Risk is something we commercialize by removing it from routine life and assigning it to high-profile stuff like business or extreme sports. We take political risks, financial risks, mission risks, business risks, and even safety risks. But risks of the heart or home don’t seem to get airtime. It’s a shame, because that’s where most of life is lived, and that’s where ambitions often become reality.
Ambition isn’t something that waits for the big promotion. And in the home is where we find some of my favorite heroes.
Foster Parent Heroes
Do you know what a foster parent is? Picture a titanium-enforced heart miraculously bent toward the needs of desperate kids. Now wrap that in skin and add an emotional stamina package allowing him or her to survive seasons where they don’t know how long their foster child may be present. Open your heart, empty your heart, break your heart. That’s a foster parent.
Bob and Joanne Fannon were foster parents in my church. Instant heroes in my book. But they carried a unique ambition. Bob and Joanne felt called to take in children whose medical conditions made them difficult to place. In their words, they would take the “medically fragile” or “the neediest of the needy.”
Once while on vacation, Joanne received a call from their foster parent agency asking if they’d be interested in “a transplant child” named Christopher. Joanne didn’t know what that meant, but she informed her husband, Bob. As they began to pray, they sensed a distinct prompting from God to take the child, transplant and all. They agreed to take him, sight unseen. But the doctors insisted they visit right away because Christopher had some unusual medical problems. Bob and Joanne traveled to the hospital wondering why the doctor’s words felt so foreboding.
The first glimpse was shocking. Christopher lived in a glass bubble. His entire world was composed of a steel cage-like crib and three life-support systems. The equipment attached to his little body was popping, hissing, and beeping—sad reminders that Christopher’s life was maintained by machinery. At the time he was eighteen months old and had lived only two weeks of his life outside a hospital. They could see scars covering his body—a visual catalog of his suffering since birth.
Joanne instinctively turned away, her mind racing with the risks in accepting Christopher as their own. The medical complications were way beyond anything she and Bob had ever encountered. Christopher needed round-the-clock care by people who knew how to care for this condition. Bob and Joanne knew they were unqualified—they weren’t medical professionals, and they’d had no training. They had no idea what they were doing.
But they had something else—a gospel-grounded conviction and a burning ambition to help kids who seemed hopeless.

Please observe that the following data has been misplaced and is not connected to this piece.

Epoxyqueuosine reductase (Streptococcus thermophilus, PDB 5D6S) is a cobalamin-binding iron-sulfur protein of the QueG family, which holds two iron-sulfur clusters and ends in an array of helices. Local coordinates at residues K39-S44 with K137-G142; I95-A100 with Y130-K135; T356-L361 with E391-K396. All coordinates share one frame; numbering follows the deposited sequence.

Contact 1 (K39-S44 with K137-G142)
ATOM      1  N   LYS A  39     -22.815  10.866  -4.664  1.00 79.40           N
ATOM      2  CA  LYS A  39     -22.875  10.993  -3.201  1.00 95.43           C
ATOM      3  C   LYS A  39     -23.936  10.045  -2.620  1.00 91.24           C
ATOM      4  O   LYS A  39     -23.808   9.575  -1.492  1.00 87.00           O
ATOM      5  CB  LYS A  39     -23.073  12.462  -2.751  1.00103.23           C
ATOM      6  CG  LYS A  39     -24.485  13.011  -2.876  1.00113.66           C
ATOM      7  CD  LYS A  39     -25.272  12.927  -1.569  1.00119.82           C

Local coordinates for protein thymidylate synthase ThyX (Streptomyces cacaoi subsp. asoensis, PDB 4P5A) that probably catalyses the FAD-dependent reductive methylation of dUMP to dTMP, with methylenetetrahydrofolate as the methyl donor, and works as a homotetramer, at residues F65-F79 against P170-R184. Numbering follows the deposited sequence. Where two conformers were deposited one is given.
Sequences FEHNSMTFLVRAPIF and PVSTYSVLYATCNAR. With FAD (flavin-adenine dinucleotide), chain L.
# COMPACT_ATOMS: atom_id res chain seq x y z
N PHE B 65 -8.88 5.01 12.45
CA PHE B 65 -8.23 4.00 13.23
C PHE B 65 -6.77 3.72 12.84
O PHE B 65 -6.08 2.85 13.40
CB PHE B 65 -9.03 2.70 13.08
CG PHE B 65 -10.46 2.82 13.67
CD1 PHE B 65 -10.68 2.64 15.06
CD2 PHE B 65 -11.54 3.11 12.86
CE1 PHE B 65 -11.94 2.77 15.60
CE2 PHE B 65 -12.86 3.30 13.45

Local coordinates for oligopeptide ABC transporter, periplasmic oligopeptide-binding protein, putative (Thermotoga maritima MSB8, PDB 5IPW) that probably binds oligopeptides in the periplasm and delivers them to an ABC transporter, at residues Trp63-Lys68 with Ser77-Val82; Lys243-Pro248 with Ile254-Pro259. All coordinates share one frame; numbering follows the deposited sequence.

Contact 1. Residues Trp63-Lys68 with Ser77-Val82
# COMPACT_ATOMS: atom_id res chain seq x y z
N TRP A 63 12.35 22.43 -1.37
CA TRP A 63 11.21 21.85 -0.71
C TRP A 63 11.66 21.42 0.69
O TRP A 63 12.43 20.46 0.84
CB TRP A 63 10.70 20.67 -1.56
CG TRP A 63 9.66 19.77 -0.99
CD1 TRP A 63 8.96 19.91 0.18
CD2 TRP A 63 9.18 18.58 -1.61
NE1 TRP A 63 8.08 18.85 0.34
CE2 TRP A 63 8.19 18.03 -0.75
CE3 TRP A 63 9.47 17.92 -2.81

“We were terrified and overwhelmed,” Joanne recalled. “Our minds were racing—How do we get out of this? But as we looked at Christopher, God gave us the grace to see not only IV poles, but the life of a child, our child. And we knew that God had supplied faith for the risks up front. For us, it was a win-win.”
Bob and Joanne exchanged knowing glances. Christopher had just found a home. God had placed vision and faith deep in their hearts. They knew God called them, as a family, to care for kids in this way—to take them, love them, and share with them the glorious news of Jesus. This sense of calling formed a powerful impulse that had, over the years, filled their house with foster kids. This is radical, risky love.
That was more than ten years ago. Since then Bob has passed from this world to receive the rewards from his risk.
Faith Accepts Risk
Whether it’s a church friend, a prodigal parent or a foster child, following God’s call involves a great deal of risk—all the time. Like opening up a home to foster kids, it’s the kind of risk that doesn’t usually make the headlines.
As you move through your day, keep this important idea in view: Where there’s ambition, there must be risk. Always.
Remember, it was our Savior who said, “If anyone would come after me, let him deny himself and take up his cross daily and follow me” (Luke 9:23). When you make it your ambition to follow Christ, he calls you to risk everything. But he doesn’t leave you on your own. He promised to be with you always. With every sacrifice, in every risk. To the end of the age. (Matt. 28: 20).
Tenacious Tuesday Questions
What risk feels too big in your life right now? Can you isolate what is preventing you from stepping out in faith? Roll it over in your mind. As clarity comes, talk to God about what you are seeing in your soul. Ask him for help. Ask him for faith. Pray this prayer…
Lord, would you grant me faith to move towards the risk to which you have called me? Let me not fear risk, but eagerly count as loss whatever gain I might have in this life, if only I may know you and be found in you.